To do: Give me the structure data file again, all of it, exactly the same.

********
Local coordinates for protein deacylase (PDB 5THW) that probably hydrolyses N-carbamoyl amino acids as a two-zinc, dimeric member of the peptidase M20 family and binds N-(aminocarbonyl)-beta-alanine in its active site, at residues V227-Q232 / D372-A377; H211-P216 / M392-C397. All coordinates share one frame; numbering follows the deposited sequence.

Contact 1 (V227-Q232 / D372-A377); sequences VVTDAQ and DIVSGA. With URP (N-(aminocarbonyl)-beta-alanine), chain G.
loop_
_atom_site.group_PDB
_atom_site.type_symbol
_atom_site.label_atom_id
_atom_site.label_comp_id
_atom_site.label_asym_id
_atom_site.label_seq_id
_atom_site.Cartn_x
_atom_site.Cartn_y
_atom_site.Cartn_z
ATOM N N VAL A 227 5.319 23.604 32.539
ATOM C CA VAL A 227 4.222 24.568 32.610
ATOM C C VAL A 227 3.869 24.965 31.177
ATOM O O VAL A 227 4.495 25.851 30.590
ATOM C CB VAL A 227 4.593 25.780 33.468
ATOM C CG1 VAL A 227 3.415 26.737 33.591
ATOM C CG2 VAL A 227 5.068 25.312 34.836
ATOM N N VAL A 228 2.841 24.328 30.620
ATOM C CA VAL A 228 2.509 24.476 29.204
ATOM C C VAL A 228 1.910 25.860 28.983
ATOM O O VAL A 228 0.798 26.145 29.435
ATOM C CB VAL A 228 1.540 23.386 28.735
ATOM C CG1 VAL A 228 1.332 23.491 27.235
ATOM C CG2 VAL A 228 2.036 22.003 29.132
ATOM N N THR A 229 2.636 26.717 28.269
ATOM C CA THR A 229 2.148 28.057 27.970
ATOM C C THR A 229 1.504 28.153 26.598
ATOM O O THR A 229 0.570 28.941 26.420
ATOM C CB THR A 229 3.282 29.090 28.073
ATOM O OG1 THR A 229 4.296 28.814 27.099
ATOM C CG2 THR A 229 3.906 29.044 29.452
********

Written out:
Local coordinates for protein deacylase (PDB 5THW) that probably hydrolyses N-carbamoyl amino acids as a two-zinc, dimeric member of the peptidase M20 family and binds N-(aminocarbonyl)-beta-alanine in its active site, at residues V227-Q232 / D372-A377; H211-P216 / M392-C397. All coordinates share one frame; numbering follows the deposited sequence.

Contact 1 (V227-Q232 / D372-A377); sequences VVTDAQ and DIVSGA. With URP (N-(aminocarbonyl)-beta-alanine), chain G.
loop_
_atom_site.group_PDB
_atom_site.type_symbol
_atom_site.label_atom_id
_atom_site.label_comp_id
_atom_site.label_asym_id
_atom_site.label_seq_id
_atom_site.Cartn_x
_atom_site.Cartn_y
_atom_site.Cartn_z
ATOM N N VAL A 227 5.319 23.604 32.539
ATOM C CA VAL A 227 4.222 24.568 32.610
ATOM C C VAL A 227 3.869 24.965 31.177
ATOM O O VAL A 227 4.495 25.851 30.590
ATOM C CB VAL A 227 4.593 25.780 33.468
ATOM C CG1 VAL A 227 3.415 26.737 33.591
ATOM C CG2 VAL A 227 5.068 25.312 34.836
ATOM N N VAL A 228 2.841 24.328 30.620
ATOM C CA VAL A 228 2.509 24.476 29.204
ATOM C C VAL A 228 1.910 25.860 28.983
ATOM O O VAL A 228 0.798 26.145 29.435
ATOM C CB VAL A 228 1.540 23.386 28.735
ATOM C CG1 VAL A 228 1.332 23.491 27.235
ATOM C CG2 VAL A 228 2.036 22.003 29.132
ATOM N N THR A 229 2.636 26.717 28.269
ATOM C CA THR A 229 2.148 28.057 27.970
ATOM C C THR A 229 1.504 28.153 26.598
ATOM O O THR A 229 0.570 28.941 26.420
ATOM C CB THR A 229 3.282 29.090 28.073
ATOM O OG1 THR A 229 4.296 28.814 27.099
ATOM C CG2 THR A 229 3.906 29.044 29.452